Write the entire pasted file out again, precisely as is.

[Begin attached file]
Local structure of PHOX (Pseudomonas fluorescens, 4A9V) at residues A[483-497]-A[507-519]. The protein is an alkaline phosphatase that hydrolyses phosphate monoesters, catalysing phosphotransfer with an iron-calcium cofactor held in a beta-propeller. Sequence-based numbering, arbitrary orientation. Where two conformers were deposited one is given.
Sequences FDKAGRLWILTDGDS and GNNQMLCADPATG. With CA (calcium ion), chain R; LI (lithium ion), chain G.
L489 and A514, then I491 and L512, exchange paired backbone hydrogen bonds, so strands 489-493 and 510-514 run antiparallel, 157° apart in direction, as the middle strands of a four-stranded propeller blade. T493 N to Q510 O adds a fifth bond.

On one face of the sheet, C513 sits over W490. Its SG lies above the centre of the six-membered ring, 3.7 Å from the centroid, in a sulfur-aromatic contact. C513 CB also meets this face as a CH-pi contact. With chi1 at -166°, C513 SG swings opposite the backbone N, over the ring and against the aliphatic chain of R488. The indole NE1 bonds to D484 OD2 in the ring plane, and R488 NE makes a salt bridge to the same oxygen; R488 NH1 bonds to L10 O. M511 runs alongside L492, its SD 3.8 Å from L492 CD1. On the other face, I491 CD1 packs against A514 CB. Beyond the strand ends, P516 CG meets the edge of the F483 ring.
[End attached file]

Local structure of PHOX (Pseudomonas fluorescens, 4A9V) at residues A[483-497]-A[507-519]. The protein is an alkaline phosphatase that hydrolyses phosphate monoesters, catalysing phosphotransfer with an iron-calcium cofactor held in a beta-propeller. Sequence-based numbering, arbitrary orientation. Where two conformers were deposited one is given.
Sequences FDKAGRLWILTDGDS and GNNQMLCADPATG. With CA (calcium ion), chain R; LI (lithium ion), chain G.
L489 and A514, then I491 and L512, exchange paired backbone hydrogen bonds, so strands 489-493 and 510-514 run antiparallel, 157° apart in direction, as the middle strands of a four-stranded propeller blade. T493 N to Q510 O adds a fifth bond.

On one face of the sheet, C513 sits over W490. Its SG lies above the centre of the six-membered ring, 3.7 Å from the centroid, in a sulfur-aromatic contact. C513 CB also meets this face as a CH-pi contact. With chi1 at -166°, C513 SG swings opposite the backbone N, over the ring and against the aliphatic chain of R488. The indole NE1 bonds to D484 OD2 in the ring plane, and R488 NE makes a salt bridge to the same oxygen; R488 NH1 bonds to L10 O. M511 runs alongside L492, its SD 3.8 Å from L492 CD1. On the other face, I491 CD1 packs against A514 CB. Beyond the strand ends, P516 CG meets the edge of the F483 ring.